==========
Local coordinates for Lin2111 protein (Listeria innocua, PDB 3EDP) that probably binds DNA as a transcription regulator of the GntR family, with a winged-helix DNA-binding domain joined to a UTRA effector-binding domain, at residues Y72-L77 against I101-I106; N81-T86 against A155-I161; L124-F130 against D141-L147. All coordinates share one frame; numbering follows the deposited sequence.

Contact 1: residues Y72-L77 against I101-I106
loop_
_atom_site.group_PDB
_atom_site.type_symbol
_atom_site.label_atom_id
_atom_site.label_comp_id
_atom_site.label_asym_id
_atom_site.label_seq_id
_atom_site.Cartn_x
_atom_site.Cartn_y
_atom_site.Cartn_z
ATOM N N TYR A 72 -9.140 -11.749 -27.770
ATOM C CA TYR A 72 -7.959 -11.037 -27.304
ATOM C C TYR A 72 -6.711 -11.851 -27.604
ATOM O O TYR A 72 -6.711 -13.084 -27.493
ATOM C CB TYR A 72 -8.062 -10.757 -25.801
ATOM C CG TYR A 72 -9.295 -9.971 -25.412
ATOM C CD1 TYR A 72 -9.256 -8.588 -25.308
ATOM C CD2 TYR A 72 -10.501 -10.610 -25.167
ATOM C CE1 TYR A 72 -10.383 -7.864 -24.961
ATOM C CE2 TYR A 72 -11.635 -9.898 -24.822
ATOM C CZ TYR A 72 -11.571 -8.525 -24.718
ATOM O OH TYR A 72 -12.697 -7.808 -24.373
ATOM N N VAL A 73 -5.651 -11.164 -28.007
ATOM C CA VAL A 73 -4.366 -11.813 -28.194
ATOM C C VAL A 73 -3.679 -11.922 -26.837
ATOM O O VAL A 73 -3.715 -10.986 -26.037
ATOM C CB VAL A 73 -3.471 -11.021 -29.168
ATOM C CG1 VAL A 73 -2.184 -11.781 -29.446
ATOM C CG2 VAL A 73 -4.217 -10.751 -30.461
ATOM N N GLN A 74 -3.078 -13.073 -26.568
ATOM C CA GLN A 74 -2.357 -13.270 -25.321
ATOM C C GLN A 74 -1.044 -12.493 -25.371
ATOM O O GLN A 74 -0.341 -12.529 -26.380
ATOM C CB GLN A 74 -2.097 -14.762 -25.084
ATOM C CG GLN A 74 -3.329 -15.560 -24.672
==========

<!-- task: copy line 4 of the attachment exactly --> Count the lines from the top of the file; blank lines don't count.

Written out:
_atom_site.group_PDB